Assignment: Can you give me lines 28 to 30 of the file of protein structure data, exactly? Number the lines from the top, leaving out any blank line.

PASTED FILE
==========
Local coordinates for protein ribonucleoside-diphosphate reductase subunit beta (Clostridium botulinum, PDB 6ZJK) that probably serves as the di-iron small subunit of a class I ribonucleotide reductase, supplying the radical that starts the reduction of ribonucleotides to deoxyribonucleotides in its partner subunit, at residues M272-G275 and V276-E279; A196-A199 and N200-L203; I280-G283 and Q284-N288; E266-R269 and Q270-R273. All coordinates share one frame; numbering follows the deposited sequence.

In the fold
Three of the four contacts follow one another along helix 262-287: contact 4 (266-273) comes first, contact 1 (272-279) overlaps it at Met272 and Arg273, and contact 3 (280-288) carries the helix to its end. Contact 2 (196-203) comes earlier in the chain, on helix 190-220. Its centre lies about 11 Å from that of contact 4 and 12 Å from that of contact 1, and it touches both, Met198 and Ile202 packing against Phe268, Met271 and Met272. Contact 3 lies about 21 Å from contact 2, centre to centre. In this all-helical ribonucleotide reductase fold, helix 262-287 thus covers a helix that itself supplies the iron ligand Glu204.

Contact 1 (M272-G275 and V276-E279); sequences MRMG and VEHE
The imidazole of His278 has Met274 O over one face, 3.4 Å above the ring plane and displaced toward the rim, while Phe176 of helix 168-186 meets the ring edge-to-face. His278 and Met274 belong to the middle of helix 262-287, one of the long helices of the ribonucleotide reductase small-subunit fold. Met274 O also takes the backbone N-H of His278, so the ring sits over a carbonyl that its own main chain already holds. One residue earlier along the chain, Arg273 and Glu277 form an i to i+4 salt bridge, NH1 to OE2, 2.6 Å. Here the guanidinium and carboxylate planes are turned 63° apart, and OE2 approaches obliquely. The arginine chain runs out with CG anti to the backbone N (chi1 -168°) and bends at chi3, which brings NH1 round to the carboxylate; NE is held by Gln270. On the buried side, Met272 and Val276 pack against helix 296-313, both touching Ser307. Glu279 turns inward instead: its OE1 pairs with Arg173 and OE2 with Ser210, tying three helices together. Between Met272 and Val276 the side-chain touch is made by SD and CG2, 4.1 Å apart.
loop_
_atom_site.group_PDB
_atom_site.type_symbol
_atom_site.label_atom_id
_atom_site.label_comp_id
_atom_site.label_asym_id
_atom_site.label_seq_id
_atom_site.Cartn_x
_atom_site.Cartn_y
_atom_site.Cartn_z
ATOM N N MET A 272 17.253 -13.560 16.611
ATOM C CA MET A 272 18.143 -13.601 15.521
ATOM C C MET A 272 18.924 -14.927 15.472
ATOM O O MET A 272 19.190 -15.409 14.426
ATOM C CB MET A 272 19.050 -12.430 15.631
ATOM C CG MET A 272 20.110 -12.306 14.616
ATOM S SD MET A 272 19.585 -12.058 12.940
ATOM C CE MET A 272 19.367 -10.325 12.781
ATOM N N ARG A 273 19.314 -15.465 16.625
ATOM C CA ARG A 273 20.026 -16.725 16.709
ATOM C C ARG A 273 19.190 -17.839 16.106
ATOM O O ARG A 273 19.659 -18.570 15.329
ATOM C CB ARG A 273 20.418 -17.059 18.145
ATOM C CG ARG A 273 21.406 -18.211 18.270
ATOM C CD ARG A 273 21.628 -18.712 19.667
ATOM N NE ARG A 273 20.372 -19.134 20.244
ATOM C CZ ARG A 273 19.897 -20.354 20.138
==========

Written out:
ATOM C CB ARG A 273 20.418 -17.059 18.145
ATOM C CG ARG A 273 21.406 -18.211 18.270
ATOM C CD ARG A 273 21.628 -18.712 19.667